I have a low-key email newsletter that gets sent out on Friday mornings, aimed (for now) at promoting the weekly blog post that I write.
My subscriber list is small, and I often wonder if I am doing the right thing, if the newsletter meets the needs of its recipients, if I’m using the right platform: you name it, I second-guess myself.
For that reason, and many others, I was excited to spend a day at a newsletter masterclass. The workshop followed the inaugural African Media Perspectives (AMP) Conference, which was held in Stellenbosch. The AMP conference was organised by the South Africa Media Innovation Programme (SAMIP) and was held at a mountain-top venue near Stellenbosch
My presence at the event was thanks to the work I do for Quote This Woman+, one of the projects supported by SAMIP. (A huge thank you to SAMIP for including me in the event).
Key takeaways from the newsletter masterclass
Apart from the delight of spending time with people that I usually only see on video calls, there was a lot to be learned. My key takeaways, some of them technical:
Define what success looks like: this came up again and again. There’s no point in sending out a newsletter for the sake of it – a clear idea of the purpose of the newsletter and how it fits into your business strategy is paramount. For Daily Maverick, for instance, a key objective is community building. They use their newsletters to bring people into the DM fold, and to channel people into their Maverick Insiders programme.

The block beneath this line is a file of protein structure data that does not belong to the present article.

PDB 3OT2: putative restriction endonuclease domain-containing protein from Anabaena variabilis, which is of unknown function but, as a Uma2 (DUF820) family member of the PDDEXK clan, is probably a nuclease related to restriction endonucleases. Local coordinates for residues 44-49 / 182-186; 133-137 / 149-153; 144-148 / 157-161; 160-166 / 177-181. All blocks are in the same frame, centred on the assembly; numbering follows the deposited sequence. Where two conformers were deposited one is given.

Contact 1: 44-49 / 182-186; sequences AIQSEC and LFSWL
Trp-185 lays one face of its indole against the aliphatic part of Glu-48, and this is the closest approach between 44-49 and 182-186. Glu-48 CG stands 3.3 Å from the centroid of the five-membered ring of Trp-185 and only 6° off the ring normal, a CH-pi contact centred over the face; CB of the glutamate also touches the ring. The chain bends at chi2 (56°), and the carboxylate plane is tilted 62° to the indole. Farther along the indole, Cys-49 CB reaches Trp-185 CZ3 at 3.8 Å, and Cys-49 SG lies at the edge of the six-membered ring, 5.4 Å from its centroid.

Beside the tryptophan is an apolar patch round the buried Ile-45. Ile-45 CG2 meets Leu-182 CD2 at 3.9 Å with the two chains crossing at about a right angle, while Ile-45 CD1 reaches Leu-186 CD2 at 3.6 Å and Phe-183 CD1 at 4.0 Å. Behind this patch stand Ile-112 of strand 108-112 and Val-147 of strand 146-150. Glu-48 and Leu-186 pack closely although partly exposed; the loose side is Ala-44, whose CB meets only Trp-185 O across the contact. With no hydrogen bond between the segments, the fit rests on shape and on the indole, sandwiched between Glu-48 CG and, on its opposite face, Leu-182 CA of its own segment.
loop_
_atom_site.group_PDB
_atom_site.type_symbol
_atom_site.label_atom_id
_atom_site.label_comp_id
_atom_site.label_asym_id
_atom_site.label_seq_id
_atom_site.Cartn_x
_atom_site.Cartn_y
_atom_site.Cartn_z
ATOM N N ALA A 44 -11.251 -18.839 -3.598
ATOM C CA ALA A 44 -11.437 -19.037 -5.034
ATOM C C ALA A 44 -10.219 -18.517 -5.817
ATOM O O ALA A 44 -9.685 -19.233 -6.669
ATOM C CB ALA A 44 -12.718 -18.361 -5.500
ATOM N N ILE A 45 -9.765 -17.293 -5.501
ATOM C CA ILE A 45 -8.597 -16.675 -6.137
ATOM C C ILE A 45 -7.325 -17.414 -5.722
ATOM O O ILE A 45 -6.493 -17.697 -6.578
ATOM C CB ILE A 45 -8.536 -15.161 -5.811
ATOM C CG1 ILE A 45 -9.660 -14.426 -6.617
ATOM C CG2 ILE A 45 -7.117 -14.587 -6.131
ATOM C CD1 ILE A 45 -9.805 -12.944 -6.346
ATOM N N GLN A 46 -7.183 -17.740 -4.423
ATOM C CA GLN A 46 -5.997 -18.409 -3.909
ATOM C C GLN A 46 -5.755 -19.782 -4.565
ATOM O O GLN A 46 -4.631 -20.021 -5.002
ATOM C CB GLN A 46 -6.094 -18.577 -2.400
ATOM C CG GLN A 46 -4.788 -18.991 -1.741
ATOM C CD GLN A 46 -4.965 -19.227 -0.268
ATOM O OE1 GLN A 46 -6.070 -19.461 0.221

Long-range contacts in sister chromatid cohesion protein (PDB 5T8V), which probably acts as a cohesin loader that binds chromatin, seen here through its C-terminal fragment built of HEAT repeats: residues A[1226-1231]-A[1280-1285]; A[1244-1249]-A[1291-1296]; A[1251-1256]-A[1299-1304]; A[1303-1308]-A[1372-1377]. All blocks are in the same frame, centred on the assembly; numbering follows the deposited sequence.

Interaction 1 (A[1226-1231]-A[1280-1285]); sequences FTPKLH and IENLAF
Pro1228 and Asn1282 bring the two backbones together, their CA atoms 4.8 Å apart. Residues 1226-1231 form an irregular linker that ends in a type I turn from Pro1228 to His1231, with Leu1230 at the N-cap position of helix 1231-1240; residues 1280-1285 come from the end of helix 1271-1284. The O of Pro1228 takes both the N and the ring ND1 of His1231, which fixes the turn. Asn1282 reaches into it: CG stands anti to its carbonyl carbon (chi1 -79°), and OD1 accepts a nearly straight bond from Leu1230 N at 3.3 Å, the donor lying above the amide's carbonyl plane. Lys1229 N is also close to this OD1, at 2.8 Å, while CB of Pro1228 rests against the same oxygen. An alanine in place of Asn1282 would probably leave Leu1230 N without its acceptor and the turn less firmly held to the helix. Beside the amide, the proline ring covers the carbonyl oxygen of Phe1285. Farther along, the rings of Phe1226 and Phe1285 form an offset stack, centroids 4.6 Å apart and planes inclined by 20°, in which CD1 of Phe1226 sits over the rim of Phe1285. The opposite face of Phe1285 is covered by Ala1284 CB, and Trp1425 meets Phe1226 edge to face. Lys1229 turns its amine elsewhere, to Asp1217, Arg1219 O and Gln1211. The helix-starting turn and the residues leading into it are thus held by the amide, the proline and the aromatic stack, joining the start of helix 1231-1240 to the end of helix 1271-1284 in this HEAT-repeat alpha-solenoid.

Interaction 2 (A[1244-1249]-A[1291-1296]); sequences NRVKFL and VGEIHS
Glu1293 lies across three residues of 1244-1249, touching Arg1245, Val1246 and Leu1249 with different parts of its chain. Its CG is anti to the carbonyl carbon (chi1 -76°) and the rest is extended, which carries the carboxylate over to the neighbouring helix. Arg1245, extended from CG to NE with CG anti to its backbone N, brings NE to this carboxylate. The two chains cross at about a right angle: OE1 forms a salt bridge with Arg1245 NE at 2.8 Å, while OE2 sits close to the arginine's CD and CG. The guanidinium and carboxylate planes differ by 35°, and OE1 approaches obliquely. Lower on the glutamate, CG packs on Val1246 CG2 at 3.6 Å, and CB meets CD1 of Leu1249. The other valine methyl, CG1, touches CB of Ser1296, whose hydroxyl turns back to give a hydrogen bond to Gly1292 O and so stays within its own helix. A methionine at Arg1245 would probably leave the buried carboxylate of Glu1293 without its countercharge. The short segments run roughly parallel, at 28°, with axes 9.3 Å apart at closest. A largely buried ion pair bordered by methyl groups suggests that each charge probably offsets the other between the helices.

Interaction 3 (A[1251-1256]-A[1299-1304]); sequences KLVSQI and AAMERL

Building a successful newsletter takes time: Both the DM and Outlier teams noted that creating a newsletter audience can take a long time, with a lot of experimentation along the way.
Open rates: The open rate on any newsletter is always a key metric. The global recommended open rate is 40%. It’s also important to have a process for removing inactive subscribers, because their lack of looking at a newsletter will affect the open rate negatively.
Other important metrics to track: In addition to open rate, the number of subscribers and engagement rate are important.
The size of a newsletter is important: Gmail doesn’t like emails that are larger than 102kb in size – if they are larger, they will “clip” them, meaning that some the email will not be displayed. An email sending provider that tells you what size a newsletter is, is a valuable thing to have.
You can never promote your newsletter too much: Give your readers as many places as possible to sign up. And if you have multiple newsletters, create a page where they are all visible.
The single most important thing in a newsletter
As always in publishing, this one thing that takes precedence: you need to make sure that your newsletter meets the needs of your audience. Your reader is allowing you to send your content into their personal space, and so a newsletter needs to address that person, human being to human being. The more personal you are, the more likely you are to succeed.
NOTE: I’ll be taking a break in the first week of August; my next post will be published on August 10.
Main picture: Brett Jordan, Unsplash
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Contact me if you would like to chat about how I can help with all your communication needs (writing, editing, coaching and training, social media).I write a post every week – I like to think they’re helpful, or entertaining, or both. If you’d like a simple weekly notification, via email, when a post is published, subscribe here.